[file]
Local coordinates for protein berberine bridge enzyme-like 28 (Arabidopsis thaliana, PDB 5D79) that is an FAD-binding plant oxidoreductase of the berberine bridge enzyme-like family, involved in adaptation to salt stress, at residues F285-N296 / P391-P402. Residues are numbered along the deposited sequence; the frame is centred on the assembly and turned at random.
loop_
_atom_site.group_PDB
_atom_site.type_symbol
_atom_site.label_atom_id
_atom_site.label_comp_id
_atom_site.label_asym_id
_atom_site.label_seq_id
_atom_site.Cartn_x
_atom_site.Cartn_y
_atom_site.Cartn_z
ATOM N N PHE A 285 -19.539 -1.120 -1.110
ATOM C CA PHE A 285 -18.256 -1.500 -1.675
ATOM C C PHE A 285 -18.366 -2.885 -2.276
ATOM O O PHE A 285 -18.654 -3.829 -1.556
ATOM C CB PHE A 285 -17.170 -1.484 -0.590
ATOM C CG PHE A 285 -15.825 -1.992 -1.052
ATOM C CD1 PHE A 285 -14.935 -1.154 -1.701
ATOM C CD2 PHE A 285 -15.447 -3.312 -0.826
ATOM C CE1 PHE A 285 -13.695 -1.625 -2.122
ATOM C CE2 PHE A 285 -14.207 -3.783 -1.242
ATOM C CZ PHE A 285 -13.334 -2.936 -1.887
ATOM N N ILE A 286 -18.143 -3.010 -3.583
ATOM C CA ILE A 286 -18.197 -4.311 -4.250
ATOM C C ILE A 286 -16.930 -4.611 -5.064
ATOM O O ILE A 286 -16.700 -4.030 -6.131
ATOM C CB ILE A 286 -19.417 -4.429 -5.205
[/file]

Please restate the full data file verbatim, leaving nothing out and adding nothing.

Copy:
Local coordinates for protein berberine bridge enzyme-like 28 (Arabidopsis thaliana, PDB 5D79) that is an FAD-binding plant oxidoreductase of the berberine bridge enzyme-like family, involved in adaptation to salt stress, at residues F285-N296 / P391-P402. Residues are numbered along the deposited sequence; the frame is centred on the assembly and turned at random.
loop_
_atom_site.group_PDB
_atom_site.type_symbol
_atom_site.label_atom_id
_atom_site.label_comp_id
_atom_site.label_asym_id
_atom_site.label_seq_id
_atom_site.Cartn_x
_atom_site.Cartn_y
_atom_site.Cartn_z
ATOM N N PHE A 285 -19.539 -1.120 -1.110
ATOM C CA PHE A 285 -18.256 -1.500 -1.675
ATOM C C PHE A 285 -18.366 -2.885 -2.276
ATOM O O PHE A 285 -18.654 -3.829 -1.556
ATOM C CB PHE A 285 -17.170 -1.484 -0.590
ATOM C CG PHE A 285 -15.825 -1.992 -1.052
ATOM C CD1 PHE A 285 -14.935 -1.154 -1.701
ATOM C CD2 PHE A 285 -15.447 -3.312 -0.826
ATOM C CE1 PHE A 285 -13.695 -1.625 -2.122
ATOM C CE2 PHE A 285 -14.207 -3.783 -1.242
ATOM C CZ PHE A 285 -13.334 -2.936 -1.887
ATOM N N ILE A 286 -18.143 -3.010 -3.583
ATOM C CA ILE A 286 -18.197 -4.311 -4.250
ATOM C C ILE A 286 -16.930 -4.611 -5.064
ATOM O O ILE A 286 -16.700 -4.030 -6.131
ATOM C CB ILE A 286 -19.417 -4.429 -5.205